In London yesterday, I went to the Imperial War Museum, to see their two current exhibitions, the one based on My Boy Jack and the collection of war posters rather archly called Weapons of Mass Communication.

The posters were terrific, and I bought the book. When I’ve analysed it properly, I’ll write more about it. My current hypotheses about WW1 posters are:

  • The English ones are less arty  than the French and German, but better aimed at their audience.
  • The Canadian ones are the most nagging.
  • The American ones are the most kitsch.
  • Very few of these posters would have persuaded the unconvinced, but  many would have been effective in reinforcing the beliefs of the already converted.

The Kipling exhibition was small but charming. I liked the little books and artefacts hand-made for the kids, and I was especially struck by the fake-archaic document giving the children the freedom of the river; you can see how producing this would have given pleasure to the author of Dayspring Mishandled.

I went with some questions in my mind about Mary Postgate.  In the Nash’s Magazine version (Sep 1915), the only relics of Wynn that the ladies keep are his sword and cap. In the A Diversity of Creatures version (1917) this is changed to cap and belt. I wondered if this was because John Kipling, as a wartime recruit, did not have a sword. There was a sword in the  exhibition, but it was a decorative one presented to Rudyard Kipling, inscribed with details of the battles fought by the Irish Guards. The exhibition had no sign of any soldierly relics of John Kipling, apart from his letters. His effects were sent back from France, but it wasn’t clear what these were. Maybe one of the biographies will give a clue.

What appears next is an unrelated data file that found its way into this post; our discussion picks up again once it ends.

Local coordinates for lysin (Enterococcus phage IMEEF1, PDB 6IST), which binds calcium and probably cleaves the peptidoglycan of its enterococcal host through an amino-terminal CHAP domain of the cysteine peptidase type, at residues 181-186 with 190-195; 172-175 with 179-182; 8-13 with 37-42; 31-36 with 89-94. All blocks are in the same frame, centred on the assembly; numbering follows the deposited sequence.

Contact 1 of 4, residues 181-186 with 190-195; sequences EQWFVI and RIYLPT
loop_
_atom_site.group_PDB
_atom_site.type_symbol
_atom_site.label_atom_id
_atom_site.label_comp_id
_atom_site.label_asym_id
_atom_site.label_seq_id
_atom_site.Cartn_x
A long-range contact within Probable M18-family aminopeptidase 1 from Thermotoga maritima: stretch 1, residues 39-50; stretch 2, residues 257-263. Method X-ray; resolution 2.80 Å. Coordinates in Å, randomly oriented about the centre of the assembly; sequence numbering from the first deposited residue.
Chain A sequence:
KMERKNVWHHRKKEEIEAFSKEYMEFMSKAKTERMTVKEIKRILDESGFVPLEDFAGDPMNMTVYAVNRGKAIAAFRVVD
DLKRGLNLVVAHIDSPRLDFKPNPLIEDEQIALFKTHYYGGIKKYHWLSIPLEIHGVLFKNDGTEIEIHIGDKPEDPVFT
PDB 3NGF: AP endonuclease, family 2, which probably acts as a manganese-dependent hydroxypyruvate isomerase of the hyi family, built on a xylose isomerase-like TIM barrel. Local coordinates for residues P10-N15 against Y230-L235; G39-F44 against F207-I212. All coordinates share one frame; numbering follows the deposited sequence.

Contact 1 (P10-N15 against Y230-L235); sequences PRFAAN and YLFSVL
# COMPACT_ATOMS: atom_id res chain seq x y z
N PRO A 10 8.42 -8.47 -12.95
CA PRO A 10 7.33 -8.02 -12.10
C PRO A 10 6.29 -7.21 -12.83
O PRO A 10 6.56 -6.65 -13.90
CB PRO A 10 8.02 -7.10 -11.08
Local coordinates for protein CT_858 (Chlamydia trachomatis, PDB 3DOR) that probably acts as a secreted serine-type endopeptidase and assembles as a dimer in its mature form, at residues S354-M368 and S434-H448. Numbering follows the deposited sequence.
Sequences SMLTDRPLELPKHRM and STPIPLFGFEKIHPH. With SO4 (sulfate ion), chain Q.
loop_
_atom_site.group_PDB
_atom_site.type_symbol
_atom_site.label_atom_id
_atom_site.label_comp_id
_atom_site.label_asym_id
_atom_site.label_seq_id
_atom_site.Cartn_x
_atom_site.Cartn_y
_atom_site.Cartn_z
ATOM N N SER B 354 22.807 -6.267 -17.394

The exhibition included some extracts from Mary Postgate, on the grounds that Kipling sent some magazines out to Jack a few weeks before he died, including the September Nash’s, with the story in it. The exhibition caption talks about:

“This short story, which expresses Rudyard Kipling’s strong hatred of the Germans…”

Does it?  I thought it described Mary Postgate’s strong hatred of the Germans, and hinted that this was in excess of the facts. Edna Gerritt was not killed by a German bomb, but the crumbling of a dry-rotted English building. Wynn was not a casualty of the fighting, but of training. The aviator is not definitely German – he speaks French.

A possible interpretation of the story is that  in it  Kipling  shows an awareness that atrocity stories were producing emotions that were out of control, and that Mary’s murderous act gives her great satisfaction, but does nothing to help the war effort.

It is possible that after Jack’s death the story’s meaning changed for Kipling, and he added  the poem The Beginnings, which endorses anti-German feeling:

Their voices were even and low,
Their eyes were level and straight
There was neither sign nor show,
When the English began to hate.

He also, as I said the other day, took away the epigraph “How does your garden grow?” which hints that he thought Mary  rather a contrary lady.

I was pleased to see that the exhibition included reproductions of the Matania illustrations that I included here the other day. Here’s one of them again:



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